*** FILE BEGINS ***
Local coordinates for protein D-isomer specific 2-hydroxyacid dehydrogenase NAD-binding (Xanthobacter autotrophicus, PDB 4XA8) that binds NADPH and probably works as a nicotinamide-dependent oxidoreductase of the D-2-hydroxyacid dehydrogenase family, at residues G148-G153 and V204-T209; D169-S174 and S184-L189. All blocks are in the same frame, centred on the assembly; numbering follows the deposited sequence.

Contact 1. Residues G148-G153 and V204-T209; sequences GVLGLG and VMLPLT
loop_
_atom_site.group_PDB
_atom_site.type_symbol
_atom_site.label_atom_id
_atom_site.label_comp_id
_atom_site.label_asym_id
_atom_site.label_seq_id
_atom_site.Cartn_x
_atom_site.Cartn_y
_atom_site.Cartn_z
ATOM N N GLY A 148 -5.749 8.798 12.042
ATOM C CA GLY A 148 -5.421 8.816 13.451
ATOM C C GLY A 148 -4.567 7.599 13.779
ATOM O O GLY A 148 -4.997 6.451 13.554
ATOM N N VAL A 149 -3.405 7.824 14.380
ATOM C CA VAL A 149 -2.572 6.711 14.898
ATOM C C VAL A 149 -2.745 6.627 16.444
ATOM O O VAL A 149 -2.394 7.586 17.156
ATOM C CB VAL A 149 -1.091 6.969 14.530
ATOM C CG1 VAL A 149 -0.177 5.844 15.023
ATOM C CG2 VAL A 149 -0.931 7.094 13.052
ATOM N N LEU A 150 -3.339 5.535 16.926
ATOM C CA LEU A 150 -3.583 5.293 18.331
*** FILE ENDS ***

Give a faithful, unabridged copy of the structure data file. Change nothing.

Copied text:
Local coordinates for protein D-isomer specific 2-hydroxyacid dehydrogenase NAD-binding (Xanthobacter autotrophicus, PDB 4XA8) that binds NADPH and probably works as a nicotinamide-dependent oxidoreductase of the D-2-hydroxyacid dehydrogenase family, at residues G148-G153 and V204-T209; D169-S174 and S184-L189. All blocks are in the same frame, centred on the assembly; numbering follows the deposited sequence.

Contact 1. Residues G148-G153 and V204-T209; sequences GVLGLG and VMLPLT
loop_
_atom_site.group_PDB
_atom_site.type_symbol
_atom_site.label_atom_id
_atom_site.label_comp_id
_atom_site.label_asym_id
_atom_site.label_seq_id
_atom_site.Cartn_x
_atom_site.Cartn_y
_atom_site.Cartn_z
ATOM N N GLY A 148 -5.749 8.798 12.042
ATOM C CA GLY A 148 -5.421 8.816 13.451
ATOM C C GLY A 148 -4.567 7.599 13.779
ATOM O O GLY A 148 -4.997 6.451 13.554
ATOM N N VAL A 149 -3.405 7.824 14.380
ATOM C CA VAL A 149 -2.572 6.711 14.898
ATOM C C VAL A 149 -2.745 6.627 16.444
ATOM O O VAL A 149 -2.394 7.586 17.156
ATOM C CB VAL A 149 -1.091 6.969 14.530
ATOM C CG1 VAL A 149 -0.177 5.844 15.023
ATOM C CG2 VAL A 149 -0.931 7.094 13.052
ATOM N N LEU A 150 -3.339 5.535 16.926
ATOM C CA LEU A 150 -3.583 5.293 18.331